God's blessing of a person is usually perceived, not so much as a consecration, but by a more or less identifiable good in the person's life. When we "count our blessings," we include such things as children, good health, freedom from material want, and so forth.
From the beginning until the end of time the whole of God's work is a blessing. From the liturgical poem of the first creation to the canticles of the heavenly Jerusalem, the inspired authors proclaim the plan of salvation as one vast divine blessing.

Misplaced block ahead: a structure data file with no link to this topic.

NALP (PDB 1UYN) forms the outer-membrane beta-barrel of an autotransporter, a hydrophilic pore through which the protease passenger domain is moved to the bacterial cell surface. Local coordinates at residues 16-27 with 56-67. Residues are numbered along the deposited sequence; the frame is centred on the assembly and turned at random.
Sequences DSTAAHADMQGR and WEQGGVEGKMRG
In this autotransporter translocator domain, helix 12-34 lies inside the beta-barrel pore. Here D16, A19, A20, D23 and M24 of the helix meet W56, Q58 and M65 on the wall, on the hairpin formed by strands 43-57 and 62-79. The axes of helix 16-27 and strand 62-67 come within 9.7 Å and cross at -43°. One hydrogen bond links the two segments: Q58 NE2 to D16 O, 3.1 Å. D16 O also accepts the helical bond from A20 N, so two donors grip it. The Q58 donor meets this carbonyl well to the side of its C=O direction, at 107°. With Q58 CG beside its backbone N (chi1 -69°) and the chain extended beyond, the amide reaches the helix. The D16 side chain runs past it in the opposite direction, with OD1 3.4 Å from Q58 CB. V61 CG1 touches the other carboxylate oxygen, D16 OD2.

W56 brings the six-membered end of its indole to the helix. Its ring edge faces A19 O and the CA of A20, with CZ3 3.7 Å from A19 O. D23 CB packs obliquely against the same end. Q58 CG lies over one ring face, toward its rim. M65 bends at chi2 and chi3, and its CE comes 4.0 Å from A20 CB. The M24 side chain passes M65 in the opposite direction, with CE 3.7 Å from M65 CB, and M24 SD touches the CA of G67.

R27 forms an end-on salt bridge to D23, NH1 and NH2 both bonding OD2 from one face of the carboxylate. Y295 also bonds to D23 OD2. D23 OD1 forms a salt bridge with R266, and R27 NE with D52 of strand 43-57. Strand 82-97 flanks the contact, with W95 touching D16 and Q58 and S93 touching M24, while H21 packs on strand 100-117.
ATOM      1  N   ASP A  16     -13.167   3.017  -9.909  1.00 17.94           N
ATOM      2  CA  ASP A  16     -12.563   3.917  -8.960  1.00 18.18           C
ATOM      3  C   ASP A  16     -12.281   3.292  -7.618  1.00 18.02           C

If the whole of God's work is a blessing, so in particular are those "blessings in digsuise" He sends us, gifts we would just as soon refuse if we had the chance. (There's a tangentially-related discussion at Flos Carmeli on God bringing forth good from evil.)
A suppler mind than mine would be able to show how the two meanings of God's blessing -- making holy and distributing grace -- are two aspects of the same thing: how God's goodness overflows into His creation.